Morocco itself has changed from a migrant transit country to an immigration destination and has given 52,000 people the right to stay -- despite the high levels of unemployment, especially among youth. Increasingly, Moroccans themselves are boarding the "pateras," as the wooden boats are called, unimpeded by the security forces, to find a better future in Europe.

They know their chances of attaining asylum in, for example, Germany, are very small. They simply hope they won't get deported too quickly. But such migration without any perspectives is also a burden for everyone involved.

So, what can be done to bring the stream of people from North Africa and the Sahara under control?

One solution are migrant centers, the so-called "disembarkation platforms," sites located on non-European soil where asylum applications are to be decided without the claimants setting foot in Europe. A kind of pilot project in this vein, led by UNHCR, the United Nation's refugee organization, but largely financed by the EU, is currently being created at one of the largest traffic arteries, Tripoli, a city of several million in Libya.

Behind the tinted glass-clad headquarters of government leader Fayez Sarraj, construction workers are cleaning the façade of a four-story building, which was recently opened, unofficially, as the Emergency Transit Center. Up to 1,000 of the people stranded in Libya are to be given shelter at the center. From here, they are to be flown to a UN transitional center in Niger, and then, depending on countries' willingness, redistributed to third nations.

The number of migrants making the voyage across the sea to Europe has fallen dramatically in recent years, from 1 million in 2015, to about 58,000 in the first seven months of 2018. Shown here: Migrants at a naval base after being intercepted by the Libyan coast guard near Tripoli, Libya.

The number of migrants making the voyage across the sea to Europe has fallen dramatically in recent years, from 1 million in 2015, to about 58,000 in the first seven months of 2018. Shown here: Migrants at a naval base after being intercepted by the Libyan coast guard near Tripoli, Libya.


At the moment, only the most at-risk migrants with the greatest chance of being granted asylum are being selected in camps run by Libyan militias and brought here. UNHCR would eventually like to expand the model across the entire country. The idea is reminiscent of the "asylum centers," which the EU is requesting be established in North Africa. But all the countries where they are to be built have so far rejected them.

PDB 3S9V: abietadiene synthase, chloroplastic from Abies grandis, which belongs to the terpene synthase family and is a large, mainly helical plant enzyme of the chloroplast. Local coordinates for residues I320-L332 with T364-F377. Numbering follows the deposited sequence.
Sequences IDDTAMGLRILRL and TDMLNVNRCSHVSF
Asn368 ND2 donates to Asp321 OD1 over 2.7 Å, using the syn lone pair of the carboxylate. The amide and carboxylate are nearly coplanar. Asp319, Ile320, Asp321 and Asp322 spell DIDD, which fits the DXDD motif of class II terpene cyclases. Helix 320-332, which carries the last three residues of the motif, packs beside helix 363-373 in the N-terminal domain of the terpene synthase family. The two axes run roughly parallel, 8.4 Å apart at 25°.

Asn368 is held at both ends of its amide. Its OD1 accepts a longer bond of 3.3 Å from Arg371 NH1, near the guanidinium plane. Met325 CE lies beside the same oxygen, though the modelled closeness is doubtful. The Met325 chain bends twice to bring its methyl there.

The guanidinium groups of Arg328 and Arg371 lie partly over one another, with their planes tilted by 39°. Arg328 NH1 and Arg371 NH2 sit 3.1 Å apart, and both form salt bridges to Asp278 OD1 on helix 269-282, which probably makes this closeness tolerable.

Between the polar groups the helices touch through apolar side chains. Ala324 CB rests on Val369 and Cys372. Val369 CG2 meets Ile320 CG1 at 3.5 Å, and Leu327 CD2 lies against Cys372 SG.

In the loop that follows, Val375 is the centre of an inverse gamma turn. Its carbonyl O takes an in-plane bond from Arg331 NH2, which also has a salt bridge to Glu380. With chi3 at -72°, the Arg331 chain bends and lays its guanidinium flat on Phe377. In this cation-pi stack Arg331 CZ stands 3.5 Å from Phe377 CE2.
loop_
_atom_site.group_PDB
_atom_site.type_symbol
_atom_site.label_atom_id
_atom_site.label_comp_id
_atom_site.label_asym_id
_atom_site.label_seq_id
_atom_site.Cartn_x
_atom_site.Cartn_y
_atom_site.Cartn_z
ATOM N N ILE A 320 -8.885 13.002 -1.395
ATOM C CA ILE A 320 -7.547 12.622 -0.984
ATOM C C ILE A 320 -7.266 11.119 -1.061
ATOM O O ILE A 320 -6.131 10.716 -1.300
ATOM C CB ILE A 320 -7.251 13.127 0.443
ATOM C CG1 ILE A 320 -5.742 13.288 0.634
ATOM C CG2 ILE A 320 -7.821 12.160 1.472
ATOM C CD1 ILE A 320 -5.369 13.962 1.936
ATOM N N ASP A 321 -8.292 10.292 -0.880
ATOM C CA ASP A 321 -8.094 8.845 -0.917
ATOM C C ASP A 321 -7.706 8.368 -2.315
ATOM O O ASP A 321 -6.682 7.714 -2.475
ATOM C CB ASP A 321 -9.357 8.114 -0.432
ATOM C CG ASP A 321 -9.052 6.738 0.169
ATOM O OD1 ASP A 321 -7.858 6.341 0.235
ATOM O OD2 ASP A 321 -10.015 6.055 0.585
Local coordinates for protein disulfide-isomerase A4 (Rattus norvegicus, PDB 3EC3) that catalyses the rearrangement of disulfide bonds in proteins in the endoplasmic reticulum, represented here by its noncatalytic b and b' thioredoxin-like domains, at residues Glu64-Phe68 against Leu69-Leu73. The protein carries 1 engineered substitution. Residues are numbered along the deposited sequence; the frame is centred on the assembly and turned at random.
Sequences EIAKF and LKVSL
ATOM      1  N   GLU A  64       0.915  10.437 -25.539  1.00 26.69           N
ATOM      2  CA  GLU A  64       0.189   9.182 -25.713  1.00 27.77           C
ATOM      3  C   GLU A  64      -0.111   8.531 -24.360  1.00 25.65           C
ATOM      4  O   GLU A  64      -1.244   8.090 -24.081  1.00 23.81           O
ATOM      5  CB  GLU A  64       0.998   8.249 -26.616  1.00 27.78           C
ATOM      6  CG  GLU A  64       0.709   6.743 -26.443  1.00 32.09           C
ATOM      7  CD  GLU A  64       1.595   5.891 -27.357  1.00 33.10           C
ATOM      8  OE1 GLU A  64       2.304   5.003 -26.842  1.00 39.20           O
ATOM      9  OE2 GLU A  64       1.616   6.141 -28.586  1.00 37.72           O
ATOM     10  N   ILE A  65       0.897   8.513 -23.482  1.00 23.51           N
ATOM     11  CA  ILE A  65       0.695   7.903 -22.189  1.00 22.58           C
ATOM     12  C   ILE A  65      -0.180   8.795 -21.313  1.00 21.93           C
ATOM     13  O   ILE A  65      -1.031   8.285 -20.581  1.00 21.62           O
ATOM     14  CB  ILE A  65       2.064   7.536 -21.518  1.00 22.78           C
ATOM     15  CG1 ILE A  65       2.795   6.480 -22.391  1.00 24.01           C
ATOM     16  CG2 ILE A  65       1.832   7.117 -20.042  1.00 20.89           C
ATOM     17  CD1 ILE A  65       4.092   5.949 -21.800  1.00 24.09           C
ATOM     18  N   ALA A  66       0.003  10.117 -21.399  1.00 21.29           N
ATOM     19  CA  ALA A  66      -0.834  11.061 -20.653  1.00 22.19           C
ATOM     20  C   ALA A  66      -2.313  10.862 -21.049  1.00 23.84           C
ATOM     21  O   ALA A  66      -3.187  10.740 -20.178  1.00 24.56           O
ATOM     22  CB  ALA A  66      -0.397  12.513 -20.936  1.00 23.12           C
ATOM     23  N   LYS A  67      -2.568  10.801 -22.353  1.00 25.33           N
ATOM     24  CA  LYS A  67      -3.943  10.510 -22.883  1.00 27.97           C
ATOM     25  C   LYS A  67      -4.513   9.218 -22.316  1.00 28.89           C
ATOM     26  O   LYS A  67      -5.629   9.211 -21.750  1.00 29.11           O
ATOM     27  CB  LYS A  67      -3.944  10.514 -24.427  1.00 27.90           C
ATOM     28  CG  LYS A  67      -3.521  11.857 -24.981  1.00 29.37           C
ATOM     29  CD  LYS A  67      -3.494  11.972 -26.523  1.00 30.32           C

As a result of Italy's hardline policies and the cooperation of Libyan militias, the number of migrants coming to Italy from the country has decreased dramatically. But Libya still remains a key country when it comes to migration to Europe from Africa -- because it still has no functioning government, only rival militias, and because migration is the only lucrative source of income.

According to the Libyan anti-migration authority, more than 10,000 people have been arrested as they were fleeing, with most ending up in internment camps controlled by militias where torture, undernourishment and forced labor are a part of everyday life. The militias arrest dark-skinned people in the streets, who can then buy their freedom from the camps for 1,500 Libyan dinars, or about 300 euros.

Some 1,000 kilometers south of Tripoli, Issa Hassan, a 35-year-old member of the desert-dwelling Tubu people, is standing at the edge of a road in Katrun. "Why doesn't Europe just close the border where it still can?" he asks. Every day, he sees Toyotas from Agadez in northern Niger drive by, carrying up to three-dozen men to Libya on their truck beds. Katrun, where vehicles are switched after crossing the Sahara, is one of central North Africa's gateways to Europe.

Hassan, who wanted to become a political scientist before the toppling of Moammar Gadhafi led him to become a militiaman, doesn't understand why Europeans want to waste billions on fighting immigration, when the problem would be so easy to solve. "With 500 people and a bit of air support, you could control the five reachable access points in the Libyan Sahara -- that's how it was in Gadhafi's time," says Hassan.

By Fiona Ehlers, Mirco Keilberth, Steffen Lüdke, Walter Mayr and Helene Zuber